On December 9, 2002, about 1515 Pacific standard time, a Cessna T-210L, N732HJ, experienced a right main landing gear collapse and veered off the runway during the landing roll at Agua Caliente Airport, Agua Caliente Springs, California.The US Customs Service was operating the airplane under the provisions of 14 CFR Part 91. The airline transport pilot (IP) and a pilot undergoing pilot-in-command training (PUT) were not injured; the airplane sustained substantial damage. The local public use training flight departed North Island Naval Air Station (Halsey Field), San Diego, California, about 1445. Visual meteorological conditions prevailed, and a flight plan had not been filed. Use your browsers 'back' function to return to synopsisReturn to Query Page
In a written statement, the IP reported that while en route to the Borrego area for training, he configured the airplane for a simulated an engine failure. In response, the PUT began simulating emergency procedures while maneuvering the airplane toward Agua Caliente, the nearest airport. The PUT made a low pass over the airport and completed the landing checklist, which included lowering the landing gear. The IP visually verified the landing gear were down, by looking outside the cockpit where he could see the right main landing gear out the window and the nose wheel in a mirror attached to the right wing. He also noted that the landing gear light was illuminated green, in indication the gear were in the down position.
While on the landing approach, the IP noted that the airplane appeared to be high and instructed the PUT to execute a go-around procedure. They both opted to leave the landing gear down, as to help remedy the airplane's still-too-high altitude. The PUT configured the airplane for a short field landing, and again, completed the landing checklist. The IP again confirmed that the landing gear were in the down position. The airplane was still too high on the approach and the PUT was again instructed to execute a go-around procedure; the landing gear was not retracted.
As the PUT completed the downwind leg of the approach, the IP verified that the landing gear were in the down position. Upon the third attempt, the PUT maneuvered the airplane on a normal glide path, but the airspeed was slightly fast. The pilot landed long, with the airplane touching down about 1,000 feet down the runway. The IP stated that the landing attitude was good, and the airplane had a 200-300 feet per minute rate of descent. As the weight of the airplane shifted onto the main landing gear the IP felt the right side of the airplane settle, and sink down toward the runway.
The IP looked out the window and observed the right main landing gear in the retracted position. In an effort to maintain a level attitude, the PUT input full left aileron deflection while the left wing moved upward. As the ground speed began to dissipate, the pilots could not maintain control of the airplane and it veered off the runway surface. The airplane slid down a ditch and into a rocky embankment, coming to rest upright. The airplane incurred damage to the horizontal stabilizer, wing tips, and empennage.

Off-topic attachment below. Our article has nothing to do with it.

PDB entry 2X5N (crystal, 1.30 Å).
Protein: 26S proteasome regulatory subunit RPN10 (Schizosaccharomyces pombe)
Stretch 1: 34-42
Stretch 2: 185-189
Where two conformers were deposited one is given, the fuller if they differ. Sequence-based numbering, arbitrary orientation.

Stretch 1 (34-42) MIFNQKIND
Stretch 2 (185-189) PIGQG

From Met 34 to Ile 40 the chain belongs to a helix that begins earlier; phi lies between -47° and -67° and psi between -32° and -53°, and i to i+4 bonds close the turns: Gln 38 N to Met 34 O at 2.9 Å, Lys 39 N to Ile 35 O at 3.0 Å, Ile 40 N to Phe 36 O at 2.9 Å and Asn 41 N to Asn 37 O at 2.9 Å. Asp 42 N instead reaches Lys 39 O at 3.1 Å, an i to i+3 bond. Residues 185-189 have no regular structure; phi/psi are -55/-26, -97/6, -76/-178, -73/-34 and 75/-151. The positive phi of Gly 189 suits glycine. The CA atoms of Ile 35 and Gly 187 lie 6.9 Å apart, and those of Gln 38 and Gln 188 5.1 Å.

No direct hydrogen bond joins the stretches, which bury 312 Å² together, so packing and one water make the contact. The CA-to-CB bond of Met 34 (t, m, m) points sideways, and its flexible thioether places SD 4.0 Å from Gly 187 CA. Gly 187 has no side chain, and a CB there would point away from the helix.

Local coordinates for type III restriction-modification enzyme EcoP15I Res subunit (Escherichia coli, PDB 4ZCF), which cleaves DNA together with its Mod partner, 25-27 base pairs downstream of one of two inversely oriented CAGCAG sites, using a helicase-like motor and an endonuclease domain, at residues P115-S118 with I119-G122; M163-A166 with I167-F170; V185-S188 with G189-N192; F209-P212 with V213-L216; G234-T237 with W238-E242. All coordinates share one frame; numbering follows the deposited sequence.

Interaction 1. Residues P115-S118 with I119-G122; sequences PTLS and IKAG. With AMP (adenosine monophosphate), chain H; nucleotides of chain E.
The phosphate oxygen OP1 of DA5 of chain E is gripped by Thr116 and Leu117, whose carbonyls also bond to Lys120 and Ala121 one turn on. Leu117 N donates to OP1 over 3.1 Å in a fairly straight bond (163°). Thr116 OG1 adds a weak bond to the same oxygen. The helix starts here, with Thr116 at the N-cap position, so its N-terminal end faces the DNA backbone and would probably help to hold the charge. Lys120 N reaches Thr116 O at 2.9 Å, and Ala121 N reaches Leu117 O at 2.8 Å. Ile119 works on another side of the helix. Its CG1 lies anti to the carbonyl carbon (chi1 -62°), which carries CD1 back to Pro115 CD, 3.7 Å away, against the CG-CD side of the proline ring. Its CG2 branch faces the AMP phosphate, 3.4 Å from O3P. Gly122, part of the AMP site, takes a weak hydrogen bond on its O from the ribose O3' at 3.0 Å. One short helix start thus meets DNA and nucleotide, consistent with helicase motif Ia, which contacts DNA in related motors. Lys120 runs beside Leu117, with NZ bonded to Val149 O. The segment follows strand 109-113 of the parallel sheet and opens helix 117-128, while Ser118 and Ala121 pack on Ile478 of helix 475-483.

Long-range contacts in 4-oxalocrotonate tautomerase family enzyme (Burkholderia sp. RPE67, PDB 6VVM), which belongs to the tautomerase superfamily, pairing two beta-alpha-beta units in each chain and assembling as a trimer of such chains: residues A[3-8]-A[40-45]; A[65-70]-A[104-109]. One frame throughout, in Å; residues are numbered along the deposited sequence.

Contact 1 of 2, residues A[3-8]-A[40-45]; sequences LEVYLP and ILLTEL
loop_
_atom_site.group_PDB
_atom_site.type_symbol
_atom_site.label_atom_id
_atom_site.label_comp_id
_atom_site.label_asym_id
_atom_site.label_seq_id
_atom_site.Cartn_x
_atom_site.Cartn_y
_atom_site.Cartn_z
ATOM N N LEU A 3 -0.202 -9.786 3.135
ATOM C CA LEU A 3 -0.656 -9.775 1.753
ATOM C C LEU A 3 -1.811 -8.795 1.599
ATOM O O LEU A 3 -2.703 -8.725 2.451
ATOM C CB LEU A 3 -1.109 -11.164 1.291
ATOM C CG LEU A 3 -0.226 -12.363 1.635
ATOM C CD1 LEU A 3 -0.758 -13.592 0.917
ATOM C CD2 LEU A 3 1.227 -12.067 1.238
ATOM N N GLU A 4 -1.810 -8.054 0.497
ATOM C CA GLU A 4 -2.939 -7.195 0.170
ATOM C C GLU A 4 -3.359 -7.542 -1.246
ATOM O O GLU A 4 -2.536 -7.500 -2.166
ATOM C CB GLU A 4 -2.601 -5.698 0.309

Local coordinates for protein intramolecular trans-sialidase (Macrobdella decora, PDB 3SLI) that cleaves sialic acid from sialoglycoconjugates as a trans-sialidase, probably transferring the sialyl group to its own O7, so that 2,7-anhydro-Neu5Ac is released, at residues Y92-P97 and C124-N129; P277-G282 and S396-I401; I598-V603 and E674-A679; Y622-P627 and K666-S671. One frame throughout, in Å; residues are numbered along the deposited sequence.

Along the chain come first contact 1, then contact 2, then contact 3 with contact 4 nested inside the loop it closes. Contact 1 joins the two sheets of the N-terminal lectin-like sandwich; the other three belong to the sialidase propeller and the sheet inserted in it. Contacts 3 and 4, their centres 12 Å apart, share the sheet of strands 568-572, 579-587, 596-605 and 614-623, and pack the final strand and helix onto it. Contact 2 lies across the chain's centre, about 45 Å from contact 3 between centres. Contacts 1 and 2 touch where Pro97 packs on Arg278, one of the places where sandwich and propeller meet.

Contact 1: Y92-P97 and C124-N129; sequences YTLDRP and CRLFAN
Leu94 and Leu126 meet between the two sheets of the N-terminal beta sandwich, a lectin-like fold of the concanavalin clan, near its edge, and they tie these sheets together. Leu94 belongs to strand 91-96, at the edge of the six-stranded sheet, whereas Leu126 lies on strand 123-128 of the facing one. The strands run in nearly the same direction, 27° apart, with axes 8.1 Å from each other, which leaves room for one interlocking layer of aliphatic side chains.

In a written statement the PUT reported that after the airplane had come to rest in a rocky embankment; he noted that the landing gear indication lights were all still illuminated green. After egressing the airplane, he observed that both the left main landing gear and the nose gear were extended, with the right main landing gear almost fully retracted.
A Federal Aviation Administration (FAA) inspector examined the airplane and noted that the right main landing gear actuator housing was cracked. The inspector sent the actuator to Cessna Aircraft Company for examination by their Material and Process division. They conducted the examination under the auspice of an FAA representative.
The examination revealed that the actuator, part number 9882000-2 (serial number 21061523), had bulged and cracked along the axis of the hydraulic cylinder, spanning about 3 inches. After conducting numerous tests, the Cessna engineer stated that the fracture surfaces of the crack were indicative of overload facture; he found no evidence of fatigue cracking. He opined that the appearance of the cracking and deformation indicates the likelihood that the actuator had undergone sudden overloading during or as a result of the accident. The complete report is appended to the public docket.